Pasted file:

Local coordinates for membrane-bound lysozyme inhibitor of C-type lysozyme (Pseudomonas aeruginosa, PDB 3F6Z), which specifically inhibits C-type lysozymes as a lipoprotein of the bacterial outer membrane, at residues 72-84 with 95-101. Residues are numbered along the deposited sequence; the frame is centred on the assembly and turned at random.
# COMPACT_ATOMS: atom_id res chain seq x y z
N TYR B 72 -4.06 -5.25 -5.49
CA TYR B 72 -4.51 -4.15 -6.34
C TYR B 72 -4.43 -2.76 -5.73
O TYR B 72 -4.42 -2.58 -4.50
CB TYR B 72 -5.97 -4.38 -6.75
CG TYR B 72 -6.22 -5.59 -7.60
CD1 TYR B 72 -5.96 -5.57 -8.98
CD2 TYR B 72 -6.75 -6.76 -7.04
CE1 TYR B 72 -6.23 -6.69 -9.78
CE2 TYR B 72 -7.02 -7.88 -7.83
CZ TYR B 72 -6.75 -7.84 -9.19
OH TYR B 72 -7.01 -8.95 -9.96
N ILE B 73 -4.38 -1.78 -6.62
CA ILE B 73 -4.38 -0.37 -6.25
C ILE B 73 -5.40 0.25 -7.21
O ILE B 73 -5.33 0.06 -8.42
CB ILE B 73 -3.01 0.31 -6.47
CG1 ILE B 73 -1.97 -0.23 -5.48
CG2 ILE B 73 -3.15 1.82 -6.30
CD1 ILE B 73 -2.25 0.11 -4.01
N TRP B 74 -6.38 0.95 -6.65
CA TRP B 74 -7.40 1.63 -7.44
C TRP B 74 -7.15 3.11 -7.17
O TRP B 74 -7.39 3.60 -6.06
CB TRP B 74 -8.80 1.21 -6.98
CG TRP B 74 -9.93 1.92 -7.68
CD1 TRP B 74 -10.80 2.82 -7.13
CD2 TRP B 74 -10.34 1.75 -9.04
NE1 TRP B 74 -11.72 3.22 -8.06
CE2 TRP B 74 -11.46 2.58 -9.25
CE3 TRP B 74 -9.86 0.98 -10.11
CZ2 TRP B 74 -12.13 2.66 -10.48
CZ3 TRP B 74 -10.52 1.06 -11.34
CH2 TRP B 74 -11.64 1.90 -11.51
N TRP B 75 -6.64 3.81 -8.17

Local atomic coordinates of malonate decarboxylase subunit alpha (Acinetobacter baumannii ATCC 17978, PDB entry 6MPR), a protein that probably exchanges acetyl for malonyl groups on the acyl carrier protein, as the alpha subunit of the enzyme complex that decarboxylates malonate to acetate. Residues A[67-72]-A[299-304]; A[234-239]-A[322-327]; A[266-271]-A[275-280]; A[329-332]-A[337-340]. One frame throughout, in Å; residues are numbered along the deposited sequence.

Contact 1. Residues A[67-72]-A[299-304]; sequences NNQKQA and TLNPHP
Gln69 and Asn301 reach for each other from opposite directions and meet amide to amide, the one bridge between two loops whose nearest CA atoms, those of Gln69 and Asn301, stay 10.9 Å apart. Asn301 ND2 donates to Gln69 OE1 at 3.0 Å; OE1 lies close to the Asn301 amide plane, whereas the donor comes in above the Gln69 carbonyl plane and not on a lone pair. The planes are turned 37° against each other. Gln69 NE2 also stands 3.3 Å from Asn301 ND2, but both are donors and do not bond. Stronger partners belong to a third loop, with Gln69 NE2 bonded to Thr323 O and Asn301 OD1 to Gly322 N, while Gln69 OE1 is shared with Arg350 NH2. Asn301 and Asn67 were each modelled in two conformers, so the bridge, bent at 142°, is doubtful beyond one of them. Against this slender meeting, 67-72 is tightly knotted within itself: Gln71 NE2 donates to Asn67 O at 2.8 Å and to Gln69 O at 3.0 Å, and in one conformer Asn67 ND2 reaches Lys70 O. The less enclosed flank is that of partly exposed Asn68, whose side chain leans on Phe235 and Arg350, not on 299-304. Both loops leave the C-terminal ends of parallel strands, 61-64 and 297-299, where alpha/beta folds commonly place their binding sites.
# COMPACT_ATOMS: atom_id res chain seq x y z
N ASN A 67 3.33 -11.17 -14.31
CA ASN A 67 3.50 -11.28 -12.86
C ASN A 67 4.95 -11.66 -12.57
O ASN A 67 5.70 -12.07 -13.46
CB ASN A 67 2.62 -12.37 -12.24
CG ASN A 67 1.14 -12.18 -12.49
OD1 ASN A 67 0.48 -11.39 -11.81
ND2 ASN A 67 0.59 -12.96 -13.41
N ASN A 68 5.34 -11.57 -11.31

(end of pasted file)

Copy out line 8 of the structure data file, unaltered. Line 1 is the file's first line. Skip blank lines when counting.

CG TYR B 72 -6.22 -5.59 -7.60